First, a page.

NBC News @NBCNews The leading source of global news and info for more than 75 years. Jul. 11, 2019 1 min read

Jessica Evers dreamed of having a career and a better life for her and her child.
When she saw an advertisement for Salter College, a for-profit certificate school promising high-paid jobs after graduation, it looked perfect.  https://nbcnews.to/2Jsskce  (1/6)

When Evers visited Salter, a staff member said 97 percent of graduates got jobs. The price tag of $15,000 seemed worth it, so she enrolled that day. (2/6)

At the vast majority of for-profits that focus on certificates, most students who take on debt to attend end up earning less than the typical high school graduate, according to federal data from the Dept. of Education. (3/6)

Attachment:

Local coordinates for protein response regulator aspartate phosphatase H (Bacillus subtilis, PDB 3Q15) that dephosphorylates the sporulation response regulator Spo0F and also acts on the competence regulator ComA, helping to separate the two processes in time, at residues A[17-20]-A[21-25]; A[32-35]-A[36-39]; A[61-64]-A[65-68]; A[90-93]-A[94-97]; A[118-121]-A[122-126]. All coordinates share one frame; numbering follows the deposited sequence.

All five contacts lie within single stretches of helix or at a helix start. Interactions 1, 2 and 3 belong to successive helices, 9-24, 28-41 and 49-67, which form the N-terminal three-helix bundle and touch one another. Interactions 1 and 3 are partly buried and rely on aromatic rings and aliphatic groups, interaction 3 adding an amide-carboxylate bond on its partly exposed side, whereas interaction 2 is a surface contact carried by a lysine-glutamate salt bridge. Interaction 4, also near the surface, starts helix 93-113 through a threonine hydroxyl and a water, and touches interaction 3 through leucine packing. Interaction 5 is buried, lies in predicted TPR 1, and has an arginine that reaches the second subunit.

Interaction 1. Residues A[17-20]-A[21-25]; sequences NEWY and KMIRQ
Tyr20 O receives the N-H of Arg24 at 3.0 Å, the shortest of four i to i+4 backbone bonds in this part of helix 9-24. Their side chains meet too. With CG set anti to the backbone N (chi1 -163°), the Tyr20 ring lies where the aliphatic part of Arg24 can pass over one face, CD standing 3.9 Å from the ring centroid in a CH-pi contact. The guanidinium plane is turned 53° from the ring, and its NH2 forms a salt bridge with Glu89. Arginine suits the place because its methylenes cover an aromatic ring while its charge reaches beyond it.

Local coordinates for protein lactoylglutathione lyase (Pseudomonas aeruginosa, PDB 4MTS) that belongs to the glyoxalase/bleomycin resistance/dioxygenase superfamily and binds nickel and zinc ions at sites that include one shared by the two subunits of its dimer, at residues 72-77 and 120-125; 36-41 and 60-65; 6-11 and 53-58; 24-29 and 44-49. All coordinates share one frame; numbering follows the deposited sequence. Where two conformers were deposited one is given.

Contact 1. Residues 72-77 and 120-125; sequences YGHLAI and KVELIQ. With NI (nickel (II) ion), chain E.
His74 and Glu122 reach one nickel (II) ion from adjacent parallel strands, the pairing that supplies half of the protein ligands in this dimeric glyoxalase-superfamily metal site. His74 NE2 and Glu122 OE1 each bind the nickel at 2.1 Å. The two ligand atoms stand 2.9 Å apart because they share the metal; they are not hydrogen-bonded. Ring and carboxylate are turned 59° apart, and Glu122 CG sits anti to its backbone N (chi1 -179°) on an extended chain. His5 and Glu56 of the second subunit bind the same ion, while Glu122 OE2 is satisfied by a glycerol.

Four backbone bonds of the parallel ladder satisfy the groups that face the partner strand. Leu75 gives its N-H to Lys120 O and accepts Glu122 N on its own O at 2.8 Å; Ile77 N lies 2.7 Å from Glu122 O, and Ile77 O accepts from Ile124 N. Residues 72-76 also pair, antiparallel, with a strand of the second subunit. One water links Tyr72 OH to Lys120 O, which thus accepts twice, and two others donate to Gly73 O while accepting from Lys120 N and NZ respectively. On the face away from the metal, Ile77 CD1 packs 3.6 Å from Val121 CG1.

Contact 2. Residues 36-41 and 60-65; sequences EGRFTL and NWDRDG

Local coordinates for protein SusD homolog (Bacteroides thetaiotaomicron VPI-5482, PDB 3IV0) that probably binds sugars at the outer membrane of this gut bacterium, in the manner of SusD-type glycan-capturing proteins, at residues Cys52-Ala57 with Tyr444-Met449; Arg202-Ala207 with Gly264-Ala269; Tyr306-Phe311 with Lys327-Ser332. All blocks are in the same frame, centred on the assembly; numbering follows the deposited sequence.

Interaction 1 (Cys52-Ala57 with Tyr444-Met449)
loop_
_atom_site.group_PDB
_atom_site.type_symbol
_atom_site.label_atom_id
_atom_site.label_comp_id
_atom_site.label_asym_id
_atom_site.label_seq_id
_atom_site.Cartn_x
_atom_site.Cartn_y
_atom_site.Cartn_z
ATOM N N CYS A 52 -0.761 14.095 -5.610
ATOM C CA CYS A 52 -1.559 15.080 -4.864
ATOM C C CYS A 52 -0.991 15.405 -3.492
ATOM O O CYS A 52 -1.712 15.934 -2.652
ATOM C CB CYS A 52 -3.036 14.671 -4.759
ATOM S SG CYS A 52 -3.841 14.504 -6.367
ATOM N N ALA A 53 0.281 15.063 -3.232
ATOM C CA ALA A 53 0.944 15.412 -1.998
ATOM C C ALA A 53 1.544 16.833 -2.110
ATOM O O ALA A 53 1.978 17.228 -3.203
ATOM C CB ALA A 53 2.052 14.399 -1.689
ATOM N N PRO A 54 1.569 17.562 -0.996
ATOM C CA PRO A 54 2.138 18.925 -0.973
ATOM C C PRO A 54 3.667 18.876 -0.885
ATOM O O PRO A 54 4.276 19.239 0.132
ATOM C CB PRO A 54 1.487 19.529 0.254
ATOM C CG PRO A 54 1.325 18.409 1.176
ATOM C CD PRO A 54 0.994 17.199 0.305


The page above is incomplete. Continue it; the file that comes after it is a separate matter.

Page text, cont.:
After graduating, Evers accepted a full-time job, but quit shortly after because she said the environment was abusive.
Evers is now unemployed. She says any job she could get wouldn’t cover what she’d have to pay for care for her 3 children.  https://nbcnews.to/2Jsskce  (4/6)

While Evers has been able to defer loan payments while unemployed, accumulated interest drove up the debt — she now owes $24,000, up from the $18,000 she originally borrowed. She doesn't know where to turn for help, and she is not alone. (5/6)


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